The Therapeutic Alliance: Reclaiming the Essential Ingredient for Evidence Based Treatment in the 21st Century



Presented and developed by Brenda Butterfield, EdD, MSW, LMHC


Limited to 12 attendees.

"So what is the therapeutic alliance and what conditions are necessary for it to develop?"

"What does over 70 years of research suggest about the efficacy of the alliance in mental health treatment?"

"How do client outcomes of CBT and other manualized interventions (CBT, DBT, EMDR, etc.) compare to those of non-directive psychotherapy that focus on developing an alliance?"

"The alliance is developed by both client and clinician.  But, according to the latest research, who plays the lead role?"

"How does the clinician's actions, behaviors, psychological health and overall wellbeing link to treatment outcomes for clients?"

"How does clinician self-care relate to the alliance and therefore to treatment outcomes?"

"Given the professional milieu, ones title and the reality of the work site, how can a clinician or administrator reclaim this time-tested, evidence based intervention?"

CBT, DBT, MBCT and EMDR.  Although not an exclusive list, they are some of the preferred, manualized or directive treatment methods used today.  Insurance companies, government organizations and private funders increasingly expect clinicians to use them when providing therapy.  Viewed as "evidence based" they often overshadow another proven effective, researched based intervention that is non-directive and client-centered; the therapeutic alliance.  Current thinking suggests manualized interventions like DBT result in better treatment outcomes.  For various reasons, they are also perceived to increase efficiency of service delivery.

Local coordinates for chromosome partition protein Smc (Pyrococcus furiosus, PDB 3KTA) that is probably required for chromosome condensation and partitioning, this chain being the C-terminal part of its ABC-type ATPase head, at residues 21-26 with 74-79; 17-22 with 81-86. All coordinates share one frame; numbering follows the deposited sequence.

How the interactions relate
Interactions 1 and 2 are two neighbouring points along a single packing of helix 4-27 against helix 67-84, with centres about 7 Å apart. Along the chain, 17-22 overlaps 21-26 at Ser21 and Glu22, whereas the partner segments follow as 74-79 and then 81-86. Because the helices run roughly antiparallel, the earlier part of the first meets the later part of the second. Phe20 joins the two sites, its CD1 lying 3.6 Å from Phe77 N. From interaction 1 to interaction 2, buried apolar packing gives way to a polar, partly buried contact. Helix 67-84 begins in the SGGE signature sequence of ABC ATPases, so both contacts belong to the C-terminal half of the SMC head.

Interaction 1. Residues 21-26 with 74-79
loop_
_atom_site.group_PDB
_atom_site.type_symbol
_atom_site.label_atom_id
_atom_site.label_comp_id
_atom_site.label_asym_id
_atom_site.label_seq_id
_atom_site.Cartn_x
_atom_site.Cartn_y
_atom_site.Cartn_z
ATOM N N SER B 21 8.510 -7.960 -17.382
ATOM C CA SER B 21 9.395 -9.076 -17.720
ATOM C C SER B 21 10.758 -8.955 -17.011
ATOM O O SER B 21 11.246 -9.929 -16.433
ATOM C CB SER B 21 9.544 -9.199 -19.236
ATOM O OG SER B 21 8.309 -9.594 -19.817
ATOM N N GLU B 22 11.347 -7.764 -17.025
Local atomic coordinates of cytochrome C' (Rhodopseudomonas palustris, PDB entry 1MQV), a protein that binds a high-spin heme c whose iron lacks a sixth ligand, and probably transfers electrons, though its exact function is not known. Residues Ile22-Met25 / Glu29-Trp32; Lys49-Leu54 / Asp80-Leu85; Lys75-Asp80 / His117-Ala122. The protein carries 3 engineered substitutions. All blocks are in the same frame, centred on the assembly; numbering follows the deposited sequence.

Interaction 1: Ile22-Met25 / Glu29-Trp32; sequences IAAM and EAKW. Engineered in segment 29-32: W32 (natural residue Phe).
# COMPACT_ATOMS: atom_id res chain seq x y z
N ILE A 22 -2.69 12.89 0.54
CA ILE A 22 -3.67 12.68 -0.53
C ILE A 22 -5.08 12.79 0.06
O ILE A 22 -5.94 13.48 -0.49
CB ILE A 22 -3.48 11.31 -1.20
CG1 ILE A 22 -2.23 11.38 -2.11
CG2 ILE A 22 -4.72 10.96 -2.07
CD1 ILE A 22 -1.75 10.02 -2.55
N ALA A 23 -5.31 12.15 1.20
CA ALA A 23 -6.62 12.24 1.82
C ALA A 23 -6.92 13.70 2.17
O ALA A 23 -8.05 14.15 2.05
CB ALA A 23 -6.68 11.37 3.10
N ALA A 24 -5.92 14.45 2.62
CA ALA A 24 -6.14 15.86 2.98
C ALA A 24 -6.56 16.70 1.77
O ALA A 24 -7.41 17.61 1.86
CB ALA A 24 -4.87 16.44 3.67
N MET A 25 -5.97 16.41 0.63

The logic: teach clinicians what to DO and when to DO it in order to improve treatment outcomes.  Improved treatment outcomes translate into increased efficiency.

But, does this logic make sense?  Are treatment outcomes better when manualized interventions are used to treat clients?  Are mental health services improving overall?  Is the system becoming more efficient and cost effective?

A growing number are questioning the logic.  While some manualized interventions are indeed supported by data as effective, clinicians and administrators need to know there are other factors with greater effect sizes that contribute to psychotherapy outcomes, like the therapeutic alliance (Norcross and Lambert, 2010).  Having stood the test of time for nearly 70 years, research reveals, "The alliance....is (still) one of the strongest validated factors influencing therapy success" (Wampold, 2001).  Maslow, Rogers, Jung, Peck, and other highly revered humanistic clinicians knew this. They would not be surprised by research indicating 96% of people who have experienced improvement from therapy say it's the relationship that made it effective (Norcross, 2014).

It's also imperative for administrators and clinicians to know about the Equivalent Outcomes Paradox.  It's one of the most consistent findings of psychotherapy research, revealing that different models of psychotherapy (CBT, DBT, Client-Centered, etc.) with varying theoretical orientations achieve broadly similar outcomes.  As the debate continues about manualized versus non-manualized interventions, the mechanization of mental health care gains momentum.  Clinicians know the impact first-hand, often feeling disempowered by ever-changing billing practices and increasing system requirements to document more and talk less.  Passion to do this work is thwarted.  Resentments creep in and result in negative thoughts and feelings about "the system", insurance companies, employers and even about colleagues.  Negative thinking seldom stops after leaving the office.  Experiencing chronic stress leads to job dissatisfaction, burn out and some leave the profession altogether.

Managing the pressure to increase efficiency without compromising the quality of care is a business priority and an ethical necessity for clinicians and administrators alike.  Given the current ethos of the profession, how can the therapeutic alliance be remembered, let alone reclaimed?